Via Egnatia

(Redirected from Εγνατία_Οδός)
Via Egnatia / Ἐγνατία Ὁδός
Route of the Via Egnatia
LocationDyrrachium to Byzantium
(later Constantinople)
TypeRoman road
BuilderRoman Republic, Gnaeus Egnatius proconsul of Macedonia
Periods2nd century BC

The Via Egnatia (Greek: Ἐγνατία Ὁδός Egnatía Hodós) was a road constructed by the Romans in the 2nd century BC. It crossed Illyricum, Macedonia, and Thracia, running through territory that is now part of modern Albania, North Macedonia, Greece, and European Turkey as a continuation of the Via Appia.

Starting at Dyrrachium (now Durrës) on the Adriatic Sea, the road followed a difficult route along the river Genusus (Shkumbin), over the Candaviae (Jablanica) mountains and thence to the highlands around Lake Ohrid. It then turned south, following several high mountain passes to reach the northern coastline of the Aegean Sea at Thessalonica. From there it ran through Thrace to the city of Byzantium (later Constantinople, now Istanbul).[1] It covered a total distance of about 1,120 km (696 miles/746 Roman miles). Like other major Roman roads, it was about six metres (19.6 ft) wide, paved with large polygonal stone slabs or covered with a hard layer of sand.[2]


Construction and usage

The main literary sources for the construction of the road are Strabo's Geographica and a number of milestones found along the route's length, marking the road for a length of 860 kilometres as far as the border between Macedonia and Thrace. Bilingual inscriptions on the milestones record that Cnaeus Egnatius, proconsul of Macedonia, ordered its construction,[3] though the exact date is uncertain; the road presumably took its name from its builder.[4] It may have succeeded an earlier military road from Illyria to Byzantium, as described by Polybius and Cicero, which the Romans apparently built over and/or improved.[5]

The Via Egnatia was constructed in order to link a chain of Roman colonies stretching from the Adriatic Sea to the Bosphorus. The termini of the Via Egnatia and the Via Appia, leading from Rome itself, were almost directly opposite each other on the east and west shores of the Adriatic Sea. The route, thus gave the colonies of the southern Balkans a direct connection to Rome. It was also a vital link to Roman territories further to the east; until a more northerly route across Illyria was opened under Augustus it was Rome's main link with her empire in the eastern Mediterranean. It was repaired and expanded several times but experienced lengthy periods of neglect due to Rome's civil wars.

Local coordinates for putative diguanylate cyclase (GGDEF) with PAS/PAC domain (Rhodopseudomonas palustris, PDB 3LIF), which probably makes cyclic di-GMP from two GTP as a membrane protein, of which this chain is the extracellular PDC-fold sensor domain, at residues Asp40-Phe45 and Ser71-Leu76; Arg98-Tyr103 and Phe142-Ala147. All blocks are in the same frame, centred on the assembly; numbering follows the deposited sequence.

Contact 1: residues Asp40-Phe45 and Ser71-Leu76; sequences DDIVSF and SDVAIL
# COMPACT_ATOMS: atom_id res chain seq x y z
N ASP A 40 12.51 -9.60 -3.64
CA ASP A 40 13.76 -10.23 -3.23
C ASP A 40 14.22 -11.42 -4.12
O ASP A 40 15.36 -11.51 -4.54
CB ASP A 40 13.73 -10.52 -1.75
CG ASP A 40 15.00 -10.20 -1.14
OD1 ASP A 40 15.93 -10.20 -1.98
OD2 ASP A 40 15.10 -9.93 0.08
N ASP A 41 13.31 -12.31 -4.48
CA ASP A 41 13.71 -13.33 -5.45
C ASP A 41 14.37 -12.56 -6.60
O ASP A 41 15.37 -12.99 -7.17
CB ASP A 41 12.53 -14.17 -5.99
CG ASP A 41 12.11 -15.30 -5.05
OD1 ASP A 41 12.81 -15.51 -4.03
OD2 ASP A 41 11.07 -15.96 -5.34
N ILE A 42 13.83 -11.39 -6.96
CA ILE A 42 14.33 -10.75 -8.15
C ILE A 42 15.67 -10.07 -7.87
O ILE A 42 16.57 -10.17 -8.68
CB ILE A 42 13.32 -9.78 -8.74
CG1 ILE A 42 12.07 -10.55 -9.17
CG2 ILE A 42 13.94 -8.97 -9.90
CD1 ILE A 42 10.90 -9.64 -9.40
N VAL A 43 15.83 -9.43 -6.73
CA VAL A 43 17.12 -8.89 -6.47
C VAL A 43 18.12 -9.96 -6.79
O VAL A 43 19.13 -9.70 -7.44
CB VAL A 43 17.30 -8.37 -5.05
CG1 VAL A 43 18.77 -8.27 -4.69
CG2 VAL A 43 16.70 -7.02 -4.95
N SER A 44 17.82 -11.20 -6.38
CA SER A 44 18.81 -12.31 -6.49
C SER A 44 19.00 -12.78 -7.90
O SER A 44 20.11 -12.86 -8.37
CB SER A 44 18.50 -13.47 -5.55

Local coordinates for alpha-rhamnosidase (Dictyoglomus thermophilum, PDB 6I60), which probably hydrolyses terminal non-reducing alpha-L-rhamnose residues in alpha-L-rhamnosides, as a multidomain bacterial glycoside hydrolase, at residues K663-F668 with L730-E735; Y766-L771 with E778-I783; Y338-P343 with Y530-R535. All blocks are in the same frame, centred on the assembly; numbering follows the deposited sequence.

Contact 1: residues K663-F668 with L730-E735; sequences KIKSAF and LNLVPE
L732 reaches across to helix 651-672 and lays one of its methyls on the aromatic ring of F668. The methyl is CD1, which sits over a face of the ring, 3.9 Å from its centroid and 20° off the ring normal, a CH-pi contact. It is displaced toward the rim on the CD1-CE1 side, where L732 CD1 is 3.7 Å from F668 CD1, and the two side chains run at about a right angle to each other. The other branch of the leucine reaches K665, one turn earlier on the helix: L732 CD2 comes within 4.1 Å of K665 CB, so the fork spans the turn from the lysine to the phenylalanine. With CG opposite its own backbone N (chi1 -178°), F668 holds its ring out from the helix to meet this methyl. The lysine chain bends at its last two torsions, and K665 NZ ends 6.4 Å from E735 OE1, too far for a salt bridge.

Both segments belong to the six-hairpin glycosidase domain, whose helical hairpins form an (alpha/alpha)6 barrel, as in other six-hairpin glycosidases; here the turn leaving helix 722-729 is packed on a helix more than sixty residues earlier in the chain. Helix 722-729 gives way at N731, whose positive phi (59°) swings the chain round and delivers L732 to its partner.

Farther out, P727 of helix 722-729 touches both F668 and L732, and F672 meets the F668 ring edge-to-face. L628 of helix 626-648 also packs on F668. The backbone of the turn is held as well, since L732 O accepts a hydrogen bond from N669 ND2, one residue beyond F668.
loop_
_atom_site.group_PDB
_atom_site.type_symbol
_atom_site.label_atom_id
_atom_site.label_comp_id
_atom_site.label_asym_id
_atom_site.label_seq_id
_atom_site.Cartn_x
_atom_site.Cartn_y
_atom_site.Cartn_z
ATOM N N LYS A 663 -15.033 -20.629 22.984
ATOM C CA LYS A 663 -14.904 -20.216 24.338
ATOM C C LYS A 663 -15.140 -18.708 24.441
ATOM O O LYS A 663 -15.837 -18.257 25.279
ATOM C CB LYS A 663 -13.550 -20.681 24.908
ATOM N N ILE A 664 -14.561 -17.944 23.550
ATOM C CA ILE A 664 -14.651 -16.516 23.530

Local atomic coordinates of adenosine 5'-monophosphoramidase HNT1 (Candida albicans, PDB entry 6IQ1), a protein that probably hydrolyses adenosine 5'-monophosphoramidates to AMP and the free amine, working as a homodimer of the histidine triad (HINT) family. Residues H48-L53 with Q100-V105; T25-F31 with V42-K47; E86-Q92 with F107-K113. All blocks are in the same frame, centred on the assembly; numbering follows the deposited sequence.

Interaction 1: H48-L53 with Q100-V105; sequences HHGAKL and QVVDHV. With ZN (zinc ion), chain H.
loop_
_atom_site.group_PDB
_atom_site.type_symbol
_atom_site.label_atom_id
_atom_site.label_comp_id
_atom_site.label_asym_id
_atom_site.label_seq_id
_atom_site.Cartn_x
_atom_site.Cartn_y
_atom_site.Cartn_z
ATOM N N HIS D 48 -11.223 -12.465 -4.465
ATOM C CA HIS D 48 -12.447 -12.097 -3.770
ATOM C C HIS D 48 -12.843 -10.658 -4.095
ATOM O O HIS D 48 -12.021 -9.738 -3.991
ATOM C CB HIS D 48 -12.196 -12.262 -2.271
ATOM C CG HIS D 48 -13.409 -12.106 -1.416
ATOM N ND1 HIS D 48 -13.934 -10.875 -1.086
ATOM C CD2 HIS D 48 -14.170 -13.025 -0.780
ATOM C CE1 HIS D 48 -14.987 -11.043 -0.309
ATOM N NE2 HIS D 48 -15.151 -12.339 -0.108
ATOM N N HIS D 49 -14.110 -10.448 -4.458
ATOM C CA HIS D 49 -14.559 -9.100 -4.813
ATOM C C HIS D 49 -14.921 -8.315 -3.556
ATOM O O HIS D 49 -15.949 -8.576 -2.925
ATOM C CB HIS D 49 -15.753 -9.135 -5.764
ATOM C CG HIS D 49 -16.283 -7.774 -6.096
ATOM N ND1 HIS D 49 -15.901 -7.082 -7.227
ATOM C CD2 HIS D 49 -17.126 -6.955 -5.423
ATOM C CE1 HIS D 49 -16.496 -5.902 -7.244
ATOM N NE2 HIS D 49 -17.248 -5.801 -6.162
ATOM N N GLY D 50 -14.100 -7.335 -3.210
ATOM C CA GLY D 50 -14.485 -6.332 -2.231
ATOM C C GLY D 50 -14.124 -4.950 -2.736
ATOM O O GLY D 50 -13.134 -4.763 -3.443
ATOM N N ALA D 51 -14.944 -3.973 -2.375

The road was used by the Apostle Paul on his second missionary journey as he traveled from Philippi to Thessalonica (Acts 16-17). It also played a vital role in several key moments in Roman history: the armies of Julius Caesar and Pompey marched along the Via Egnatia during Caesar's civil war, and during the Liberators' civil war Mark Antony and Octavian pursued Cassius and Brutus along the Via Egnatia to their fateful meeting at the Battle of Philippi. Surviving milestones record that the emperor Trajan undertook extensive repairs of the road prior to his campaign of 113 against the Parthians. However, by the 5th century AD the road had largely fallen into disuse as a result of violent instability in the region.[4] A 5th-century historian noted that the western sections of the Via Egnatia were in such a poor state that travellers could barely pass along it.[6]